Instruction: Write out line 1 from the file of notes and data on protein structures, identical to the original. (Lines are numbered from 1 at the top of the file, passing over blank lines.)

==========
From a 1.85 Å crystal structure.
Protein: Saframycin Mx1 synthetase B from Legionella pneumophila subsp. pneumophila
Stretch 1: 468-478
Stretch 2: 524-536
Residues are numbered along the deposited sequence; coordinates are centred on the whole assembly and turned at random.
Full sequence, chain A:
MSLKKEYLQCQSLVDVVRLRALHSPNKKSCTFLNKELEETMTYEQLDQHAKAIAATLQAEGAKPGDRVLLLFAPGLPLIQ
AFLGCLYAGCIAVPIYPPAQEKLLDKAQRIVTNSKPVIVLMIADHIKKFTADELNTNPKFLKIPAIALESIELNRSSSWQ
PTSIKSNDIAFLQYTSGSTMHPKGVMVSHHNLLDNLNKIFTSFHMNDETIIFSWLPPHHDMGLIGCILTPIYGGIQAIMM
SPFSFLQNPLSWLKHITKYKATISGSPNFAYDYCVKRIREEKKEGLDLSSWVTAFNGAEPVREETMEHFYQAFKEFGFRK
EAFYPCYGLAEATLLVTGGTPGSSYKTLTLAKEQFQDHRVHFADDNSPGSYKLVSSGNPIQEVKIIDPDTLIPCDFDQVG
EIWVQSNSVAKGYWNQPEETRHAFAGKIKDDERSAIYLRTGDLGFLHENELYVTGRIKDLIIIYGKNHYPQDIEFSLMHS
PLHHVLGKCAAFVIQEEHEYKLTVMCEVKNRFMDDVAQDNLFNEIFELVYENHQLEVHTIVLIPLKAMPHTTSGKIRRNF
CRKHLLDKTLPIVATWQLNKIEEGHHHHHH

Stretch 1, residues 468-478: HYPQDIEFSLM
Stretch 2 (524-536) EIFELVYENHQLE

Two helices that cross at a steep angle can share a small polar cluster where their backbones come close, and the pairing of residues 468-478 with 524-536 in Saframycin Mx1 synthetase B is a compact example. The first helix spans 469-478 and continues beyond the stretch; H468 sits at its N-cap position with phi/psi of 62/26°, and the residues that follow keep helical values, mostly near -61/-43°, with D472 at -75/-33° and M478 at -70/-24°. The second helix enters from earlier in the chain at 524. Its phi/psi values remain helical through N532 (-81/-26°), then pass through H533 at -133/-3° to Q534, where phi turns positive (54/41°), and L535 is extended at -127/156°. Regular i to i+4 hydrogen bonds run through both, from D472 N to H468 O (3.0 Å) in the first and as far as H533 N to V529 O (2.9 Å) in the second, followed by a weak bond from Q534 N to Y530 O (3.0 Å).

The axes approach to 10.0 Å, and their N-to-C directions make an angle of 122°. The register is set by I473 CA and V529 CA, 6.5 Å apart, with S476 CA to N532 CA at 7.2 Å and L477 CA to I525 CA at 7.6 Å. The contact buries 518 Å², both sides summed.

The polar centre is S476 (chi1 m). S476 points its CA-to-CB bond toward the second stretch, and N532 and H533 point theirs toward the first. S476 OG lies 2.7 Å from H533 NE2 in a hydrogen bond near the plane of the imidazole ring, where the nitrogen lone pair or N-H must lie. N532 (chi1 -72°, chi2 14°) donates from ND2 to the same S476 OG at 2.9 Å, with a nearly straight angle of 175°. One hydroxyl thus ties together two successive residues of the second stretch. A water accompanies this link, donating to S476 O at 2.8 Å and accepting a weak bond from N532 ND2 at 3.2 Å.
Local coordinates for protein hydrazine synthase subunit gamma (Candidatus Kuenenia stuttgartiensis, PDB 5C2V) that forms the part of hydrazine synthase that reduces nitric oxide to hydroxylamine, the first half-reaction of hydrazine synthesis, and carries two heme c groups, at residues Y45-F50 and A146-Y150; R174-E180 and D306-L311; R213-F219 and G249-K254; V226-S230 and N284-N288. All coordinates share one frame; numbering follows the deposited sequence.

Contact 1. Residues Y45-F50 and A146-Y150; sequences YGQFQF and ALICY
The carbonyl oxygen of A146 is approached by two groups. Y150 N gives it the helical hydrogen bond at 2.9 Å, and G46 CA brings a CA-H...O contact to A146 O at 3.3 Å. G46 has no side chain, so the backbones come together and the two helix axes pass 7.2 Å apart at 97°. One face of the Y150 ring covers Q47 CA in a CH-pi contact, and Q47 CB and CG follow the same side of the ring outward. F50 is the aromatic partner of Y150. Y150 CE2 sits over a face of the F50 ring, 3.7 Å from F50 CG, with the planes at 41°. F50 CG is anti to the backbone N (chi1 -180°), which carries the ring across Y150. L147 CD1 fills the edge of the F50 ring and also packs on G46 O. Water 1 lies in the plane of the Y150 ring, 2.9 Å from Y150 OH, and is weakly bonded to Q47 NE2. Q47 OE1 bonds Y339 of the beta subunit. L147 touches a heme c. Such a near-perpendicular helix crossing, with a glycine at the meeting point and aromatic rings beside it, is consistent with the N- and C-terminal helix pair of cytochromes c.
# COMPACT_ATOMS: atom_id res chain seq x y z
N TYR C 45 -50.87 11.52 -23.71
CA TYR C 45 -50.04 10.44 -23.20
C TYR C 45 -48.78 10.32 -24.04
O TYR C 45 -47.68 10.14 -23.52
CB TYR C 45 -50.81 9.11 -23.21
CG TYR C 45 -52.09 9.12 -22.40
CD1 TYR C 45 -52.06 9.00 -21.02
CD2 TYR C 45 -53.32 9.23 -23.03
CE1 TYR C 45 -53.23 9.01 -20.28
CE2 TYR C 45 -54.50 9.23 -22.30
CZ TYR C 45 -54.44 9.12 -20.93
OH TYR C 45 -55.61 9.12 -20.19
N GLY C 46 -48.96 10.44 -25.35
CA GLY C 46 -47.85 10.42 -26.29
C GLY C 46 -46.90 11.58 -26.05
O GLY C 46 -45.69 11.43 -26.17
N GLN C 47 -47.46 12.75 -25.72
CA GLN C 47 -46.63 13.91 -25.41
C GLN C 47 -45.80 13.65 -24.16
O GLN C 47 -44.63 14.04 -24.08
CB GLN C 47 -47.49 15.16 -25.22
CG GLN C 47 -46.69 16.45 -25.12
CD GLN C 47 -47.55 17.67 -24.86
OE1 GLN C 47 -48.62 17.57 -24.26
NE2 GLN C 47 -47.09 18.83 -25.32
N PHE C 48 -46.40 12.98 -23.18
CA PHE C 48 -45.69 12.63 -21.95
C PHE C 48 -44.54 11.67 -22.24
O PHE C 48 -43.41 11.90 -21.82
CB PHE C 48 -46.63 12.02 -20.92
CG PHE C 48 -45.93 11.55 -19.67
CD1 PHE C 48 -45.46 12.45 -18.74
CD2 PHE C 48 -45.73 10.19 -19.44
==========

From a 1.85 Å crystal structure.